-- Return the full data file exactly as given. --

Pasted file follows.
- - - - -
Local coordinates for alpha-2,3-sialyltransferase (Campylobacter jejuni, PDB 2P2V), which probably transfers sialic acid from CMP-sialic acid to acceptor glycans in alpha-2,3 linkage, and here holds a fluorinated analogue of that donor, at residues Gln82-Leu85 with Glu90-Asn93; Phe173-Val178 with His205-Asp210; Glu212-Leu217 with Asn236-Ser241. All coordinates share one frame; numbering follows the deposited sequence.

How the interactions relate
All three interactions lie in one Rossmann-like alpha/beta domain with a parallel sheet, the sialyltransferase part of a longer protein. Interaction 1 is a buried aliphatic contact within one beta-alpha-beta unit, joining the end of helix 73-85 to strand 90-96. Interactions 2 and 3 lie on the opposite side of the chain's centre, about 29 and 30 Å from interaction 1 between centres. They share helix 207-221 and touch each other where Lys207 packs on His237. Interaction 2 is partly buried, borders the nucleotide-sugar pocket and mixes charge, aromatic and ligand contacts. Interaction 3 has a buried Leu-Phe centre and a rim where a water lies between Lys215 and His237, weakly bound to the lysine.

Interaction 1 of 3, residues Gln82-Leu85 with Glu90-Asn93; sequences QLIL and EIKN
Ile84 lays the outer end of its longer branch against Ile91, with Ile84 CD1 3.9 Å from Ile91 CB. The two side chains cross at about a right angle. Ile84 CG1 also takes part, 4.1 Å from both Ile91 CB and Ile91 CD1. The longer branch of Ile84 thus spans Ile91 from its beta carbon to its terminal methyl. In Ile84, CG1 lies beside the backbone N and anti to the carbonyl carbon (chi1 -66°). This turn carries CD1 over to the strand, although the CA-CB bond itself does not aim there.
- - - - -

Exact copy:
Local coordinates for alpha-2,3-sialyltransferase (Campylobacter jejuni, PDB 2P2V), which probably transfers sialic acid from CMP-sialic acid to acceptor glycans in alpha-2,3 linkage, and here holds a fluorinated analogue of that donor, at residues Gln82-Leu85 with Glu90-Asn93; Phe173-Val178 with His205-Asp210; Glu212-Leu217 with Asn236-Ser241. All coordinates share one frame; numbering follows the deposited sequence.

How the interactions relate
All three interactions lie in one Rossmann-like alpha/beta domain with a parallel sheet, the sialyltransferase part of a longer protein. Interaction 1 is a buried aliphatic contact within one beta-alpha-beta unit, joining the end of helix 73-85 to strand 90-96. Interactions 2 and 3 lie on the opposite side of the chain's centre, about 29 and 30 Å from interaction 1 between centres. They share helix 207-221 and touch each other where Lys207 packs on His237. Interaction 2 is partly buried, borders the nucleotide-sugar pocket and mixes charge, aromatic and ligand contacts. Interaction 3 has a buried Leu-Phe centre and a rim where a water lies between Lys215 and His237, weakly bound to the lysine.

Interaction 1 of 3, residues Gln82-Leu85 with Glu90-Asn93; sequences QLIL and EIKN
Ile84 lays the outer end of its longer branch against Ile91, with Ile84 CD1 3.9 Å from Ile91 CB. The two side chains cross at about a right angle. Ile84 CG1 also takes part, 4.1 Å from both Ile91 CB and Ile91 CD1. The longer branch of Ile84 thus spans Ile91 from its beta carbon to its terminal methyl. In Ile84, CG1 lies beside the backbone N and anti to the carbonyl carbon (chi1 -66°). This turn carries CD1 over to the strand, although the CA-CB bond itself does not aim there.